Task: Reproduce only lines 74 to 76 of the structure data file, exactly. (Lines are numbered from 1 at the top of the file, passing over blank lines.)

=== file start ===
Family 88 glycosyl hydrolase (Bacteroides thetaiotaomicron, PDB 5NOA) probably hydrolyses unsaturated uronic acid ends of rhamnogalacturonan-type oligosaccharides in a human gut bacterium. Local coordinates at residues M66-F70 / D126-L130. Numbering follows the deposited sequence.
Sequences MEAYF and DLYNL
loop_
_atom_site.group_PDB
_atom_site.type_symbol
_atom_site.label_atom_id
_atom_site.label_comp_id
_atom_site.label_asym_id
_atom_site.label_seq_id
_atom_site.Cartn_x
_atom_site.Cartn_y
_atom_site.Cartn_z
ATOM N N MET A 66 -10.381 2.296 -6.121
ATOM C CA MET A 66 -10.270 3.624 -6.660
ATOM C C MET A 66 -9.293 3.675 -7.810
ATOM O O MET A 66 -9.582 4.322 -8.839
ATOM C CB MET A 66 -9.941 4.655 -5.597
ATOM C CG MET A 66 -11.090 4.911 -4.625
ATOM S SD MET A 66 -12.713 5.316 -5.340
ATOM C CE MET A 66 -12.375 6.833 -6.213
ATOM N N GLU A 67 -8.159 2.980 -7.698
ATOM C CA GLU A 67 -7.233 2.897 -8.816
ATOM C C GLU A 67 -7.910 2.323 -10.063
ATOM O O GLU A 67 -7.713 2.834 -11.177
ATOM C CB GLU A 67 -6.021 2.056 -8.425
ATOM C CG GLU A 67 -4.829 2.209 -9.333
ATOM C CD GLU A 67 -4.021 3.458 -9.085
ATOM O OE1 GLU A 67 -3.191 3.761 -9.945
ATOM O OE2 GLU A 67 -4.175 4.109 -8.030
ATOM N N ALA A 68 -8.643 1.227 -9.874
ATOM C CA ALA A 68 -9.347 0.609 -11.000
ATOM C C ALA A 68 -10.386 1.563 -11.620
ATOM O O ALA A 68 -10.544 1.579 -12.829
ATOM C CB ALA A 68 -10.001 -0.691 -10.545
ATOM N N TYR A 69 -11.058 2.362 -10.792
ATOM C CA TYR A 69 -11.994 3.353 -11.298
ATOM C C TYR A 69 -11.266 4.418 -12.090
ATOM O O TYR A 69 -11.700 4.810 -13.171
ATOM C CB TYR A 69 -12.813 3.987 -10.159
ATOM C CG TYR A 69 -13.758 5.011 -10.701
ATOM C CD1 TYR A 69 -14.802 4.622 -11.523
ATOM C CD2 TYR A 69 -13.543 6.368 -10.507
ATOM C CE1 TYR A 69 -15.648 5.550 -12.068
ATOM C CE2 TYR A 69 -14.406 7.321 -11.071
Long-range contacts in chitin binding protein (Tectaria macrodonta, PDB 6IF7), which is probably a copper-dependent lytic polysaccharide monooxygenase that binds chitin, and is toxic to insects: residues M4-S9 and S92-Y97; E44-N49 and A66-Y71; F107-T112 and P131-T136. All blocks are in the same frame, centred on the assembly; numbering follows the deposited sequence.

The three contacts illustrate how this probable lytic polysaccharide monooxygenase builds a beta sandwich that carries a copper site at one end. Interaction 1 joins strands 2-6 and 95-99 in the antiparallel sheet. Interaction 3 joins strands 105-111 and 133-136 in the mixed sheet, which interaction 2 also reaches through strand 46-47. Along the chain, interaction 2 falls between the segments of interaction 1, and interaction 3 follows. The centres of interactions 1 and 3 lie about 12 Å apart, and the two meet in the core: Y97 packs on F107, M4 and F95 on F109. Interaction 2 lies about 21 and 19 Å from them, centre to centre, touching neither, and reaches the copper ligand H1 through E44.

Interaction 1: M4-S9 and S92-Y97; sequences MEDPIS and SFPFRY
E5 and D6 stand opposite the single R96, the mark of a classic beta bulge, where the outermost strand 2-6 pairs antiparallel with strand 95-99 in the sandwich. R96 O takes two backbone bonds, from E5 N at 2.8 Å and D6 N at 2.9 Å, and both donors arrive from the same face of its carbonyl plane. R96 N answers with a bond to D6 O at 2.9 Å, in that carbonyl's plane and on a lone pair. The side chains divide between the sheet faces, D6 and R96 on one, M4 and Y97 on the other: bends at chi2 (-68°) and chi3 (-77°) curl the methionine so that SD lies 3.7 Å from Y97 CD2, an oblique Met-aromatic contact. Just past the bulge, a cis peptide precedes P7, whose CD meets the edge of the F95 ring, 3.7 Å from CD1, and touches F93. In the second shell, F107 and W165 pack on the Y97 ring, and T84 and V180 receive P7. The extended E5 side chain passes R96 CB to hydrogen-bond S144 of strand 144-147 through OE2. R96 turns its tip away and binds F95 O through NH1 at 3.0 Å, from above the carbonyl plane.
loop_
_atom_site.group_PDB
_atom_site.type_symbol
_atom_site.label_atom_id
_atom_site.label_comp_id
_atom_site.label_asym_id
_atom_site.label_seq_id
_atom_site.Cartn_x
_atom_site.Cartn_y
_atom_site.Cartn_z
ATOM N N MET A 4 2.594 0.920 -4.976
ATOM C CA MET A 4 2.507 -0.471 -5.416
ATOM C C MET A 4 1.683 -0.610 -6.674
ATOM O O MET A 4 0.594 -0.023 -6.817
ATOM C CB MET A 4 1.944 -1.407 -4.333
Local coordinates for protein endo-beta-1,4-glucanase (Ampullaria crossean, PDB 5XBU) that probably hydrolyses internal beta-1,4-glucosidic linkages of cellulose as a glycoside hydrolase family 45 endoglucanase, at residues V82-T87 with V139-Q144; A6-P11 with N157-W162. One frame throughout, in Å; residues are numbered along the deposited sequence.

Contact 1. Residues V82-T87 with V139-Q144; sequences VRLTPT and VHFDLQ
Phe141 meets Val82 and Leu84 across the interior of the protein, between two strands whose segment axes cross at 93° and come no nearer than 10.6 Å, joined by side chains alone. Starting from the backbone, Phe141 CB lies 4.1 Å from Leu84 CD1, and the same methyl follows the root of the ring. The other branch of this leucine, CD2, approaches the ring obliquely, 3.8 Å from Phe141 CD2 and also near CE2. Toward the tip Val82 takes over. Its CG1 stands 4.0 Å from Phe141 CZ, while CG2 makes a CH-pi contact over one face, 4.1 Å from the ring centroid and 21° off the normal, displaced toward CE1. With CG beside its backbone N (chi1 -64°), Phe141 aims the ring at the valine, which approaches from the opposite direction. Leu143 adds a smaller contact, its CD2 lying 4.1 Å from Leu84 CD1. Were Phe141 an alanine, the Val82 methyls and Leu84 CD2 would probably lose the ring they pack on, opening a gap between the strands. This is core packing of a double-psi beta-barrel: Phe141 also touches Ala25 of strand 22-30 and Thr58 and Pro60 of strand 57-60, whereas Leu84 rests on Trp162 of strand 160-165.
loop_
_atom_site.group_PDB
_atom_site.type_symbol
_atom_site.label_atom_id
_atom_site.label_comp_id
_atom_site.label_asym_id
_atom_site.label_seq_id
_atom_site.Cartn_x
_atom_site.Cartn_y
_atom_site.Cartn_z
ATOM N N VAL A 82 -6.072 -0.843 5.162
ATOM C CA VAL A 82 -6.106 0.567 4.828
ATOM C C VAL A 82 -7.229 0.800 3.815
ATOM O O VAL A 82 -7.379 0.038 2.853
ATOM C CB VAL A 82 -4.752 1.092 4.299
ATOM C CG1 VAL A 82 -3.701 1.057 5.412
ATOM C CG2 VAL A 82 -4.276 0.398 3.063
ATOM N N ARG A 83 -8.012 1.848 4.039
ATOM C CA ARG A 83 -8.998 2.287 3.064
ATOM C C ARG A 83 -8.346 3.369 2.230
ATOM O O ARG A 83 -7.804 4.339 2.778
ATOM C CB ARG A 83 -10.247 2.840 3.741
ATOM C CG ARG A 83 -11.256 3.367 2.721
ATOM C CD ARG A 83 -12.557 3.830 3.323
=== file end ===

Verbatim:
_atom_site.Cartn_x
_atom_site.Cartn_y
_atom_site.Cartn_z